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OutlineOutlineOutline

Source

Publish Year: 1994

Cited: 12400+ (Google Scholar)

This is a reference book … a comprehensive review of network methods … can be used by researchers who have gathered network data and want to find the most appropriate method by which to analyze them. -- Preface

Outline

- Mathematical Preliminaries
- Methods
- Centrality and Prestige
- Structural Balance
- Cohesive Subgroups
- Possible Applications in Our Work

Outline

- Mathematical Preliminaries
- Methods
- Centrality and Prestige
- Structural Balance
- Cohesive Subgroups
- Possible Applications in Our Work

Graph Theory

- Graph & Subgraph
- Maximalsubgraph: a subgraphholds some property, and the inclusion of any other nodes will violate the property.
- Degree
- Density (L edges, g Nodes)
- Path & Semi-Path
- Distance & Diameter

Incidence Matrix for a Graph

- Definition (g nodes)
- Use the matrix to…
- Find paths of length p between i, j:
- Check reachability:
- Computer distance:

Outline

- Mathematical Preliminaries
- Methods
- Centrality and Prestige
- Structural Balance
- Cohesive Subgroups
- Possible Applications in Our Work

Overview

- Measure the prominence of actors
- For undirected graph, measure centrality
- For directed graph, measure centrality and prestige
- Four centrality measures
- Three prestige measures
- Measure individuals Aggregate to groups

What do we mean by “prominent”?

- An actor is prominent The actor is most visible to other actors
- Two kinds of actor prominence / visibility
- Centrality To be visible is to be involved
- Prestige To be visible is to be targeted
- Group centralization = How different the actor centralities are (How unequal the actors are)?

Centrality (1): Actor Degree Centrality

- Idea: Central actors are the most active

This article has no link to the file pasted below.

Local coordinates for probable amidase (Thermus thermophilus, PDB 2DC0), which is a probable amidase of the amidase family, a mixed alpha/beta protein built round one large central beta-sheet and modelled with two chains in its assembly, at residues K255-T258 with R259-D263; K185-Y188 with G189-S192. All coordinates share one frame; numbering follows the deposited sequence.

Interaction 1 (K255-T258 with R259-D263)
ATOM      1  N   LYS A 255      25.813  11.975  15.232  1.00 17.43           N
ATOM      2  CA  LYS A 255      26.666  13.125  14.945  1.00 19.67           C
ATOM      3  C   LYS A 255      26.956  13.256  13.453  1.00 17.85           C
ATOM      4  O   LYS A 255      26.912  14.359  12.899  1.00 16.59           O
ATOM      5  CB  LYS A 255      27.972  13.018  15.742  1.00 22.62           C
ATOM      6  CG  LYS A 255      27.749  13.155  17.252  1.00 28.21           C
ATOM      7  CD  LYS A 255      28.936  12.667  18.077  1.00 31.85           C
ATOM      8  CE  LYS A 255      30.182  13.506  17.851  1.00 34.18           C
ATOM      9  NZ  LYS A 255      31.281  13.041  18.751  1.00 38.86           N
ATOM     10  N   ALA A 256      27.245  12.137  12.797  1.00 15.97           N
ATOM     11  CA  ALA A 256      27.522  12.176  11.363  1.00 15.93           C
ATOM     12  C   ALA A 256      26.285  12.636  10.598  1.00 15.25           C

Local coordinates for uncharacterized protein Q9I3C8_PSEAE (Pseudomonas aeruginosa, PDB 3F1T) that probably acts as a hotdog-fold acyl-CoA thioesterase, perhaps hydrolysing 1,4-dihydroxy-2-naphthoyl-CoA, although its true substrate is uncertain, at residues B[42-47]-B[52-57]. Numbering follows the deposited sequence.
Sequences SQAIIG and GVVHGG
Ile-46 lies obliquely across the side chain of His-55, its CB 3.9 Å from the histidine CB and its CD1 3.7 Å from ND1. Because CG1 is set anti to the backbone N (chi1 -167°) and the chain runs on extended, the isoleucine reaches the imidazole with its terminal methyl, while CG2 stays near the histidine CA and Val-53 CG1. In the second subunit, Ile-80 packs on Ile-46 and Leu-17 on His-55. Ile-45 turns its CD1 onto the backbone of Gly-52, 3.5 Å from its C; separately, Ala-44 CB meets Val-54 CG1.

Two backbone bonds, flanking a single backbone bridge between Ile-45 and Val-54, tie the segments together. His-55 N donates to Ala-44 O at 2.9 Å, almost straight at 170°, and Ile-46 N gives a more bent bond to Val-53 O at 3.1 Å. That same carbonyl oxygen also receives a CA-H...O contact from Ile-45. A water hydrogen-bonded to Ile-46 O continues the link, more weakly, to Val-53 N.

- Calculation: For actorni

Degree of ni

Max possible degree of an actor (g actors in total)

A star graph

Centrality (1): Group Degree Centralization

Max actor degree centrality in this graph

- Method 1:
- Method 2: (Variance)

Group degree difference

Group degree difference of a Star graph

Centrality (2): Actor Closeness Centrality

- Idea: Central actors can quickly interact with all others
- Calculation

Min possible value of the total distance

Total distances between all others and ni

A star graph

Centrality (2): Group Closeness Centralization

- Similar to degree centralization, two methods:

The value for a star graph

Centrality (3): Actor Betweenness Centrality

- Idea: Central actors lay between others so that they have some controls of others’ interactions.
- Calculation:is the number of shortest paths between j and k that contain iis the number of shortest paths between j and k

A star graph

Centrality (3): Group Betweenness Centralization

The value for a star graph

Centrality (4): Information Centrality

- Idea: Central actors control the most information flows in a graph
- Calculation: Similar to CB, but use all paths and each path is weighted by
- It’s the only method that can be applied to valued relations
- Group Information Centralization = Variance

Prestige (1): Degree Prestige

- Idea: Prestigious actors receives the most data
- Calculation:

The in-degree of actor i

Prestige (2): Proximity Prestige

- Idea (Similar to Closeness Centrality): Prestigious actors can quickly receive data from all others
- Calculation:
- Influence Domain of actor i (Infi) consists of actors that can reach i
- is the number of actors in Infi

The fraction of i’s influence domain

Average distance

Prestige (3): Rank Prestige

- Idea: An actor is prestigious if he receives data from another prestigious actor
- Calculation: Given the incidence matrix X

Therefore

where

- Mathematical Preliminaries
- Methods
- Centrality and Prestige
- Structural Balance
- Cohesive Subgroups
- Possible Applications in Our Work

What is structural balance?

- A signed graph is structurally balanced, if:
- Further topics about structural balance
- Cluster: Subgroups of mutual-liked people

Cycle Balance (Nondirectional)

Attitude between P, O, and X

Positive Cycle

(Pleasing,

Balanced)

Negative Cycle

(Tension,

Not Balanced)

Definition: A cycle is positive iff it has even number of negative signs ()

Structural Balance (Nondirectonal)

- A signed graph is balanced iff all cycles are positive.
- If a graph has no cycles, its balance is undefined (or vacuously balanced)

Balance: Directional

- A signed digraph is balanced iffall semicycles are positive
- Semicycles: Cycles that formed byignoring the direction of edges

A negative semicycle

Clusterability

- A signed graph is clusterableif it can be divided into many subsets such that positive lines are only inside subsets and negative lines are only across subsets.
- Balanced graph has1 or 2 clusters.
- Unbalanced graph may have several (surely balanced)clusters. (Separation of Tensions)

A Clustering

Check Clusterability

- A signed (di-)graph is clusterableiff it contains no (semi-)cycles which have exactly one negative line.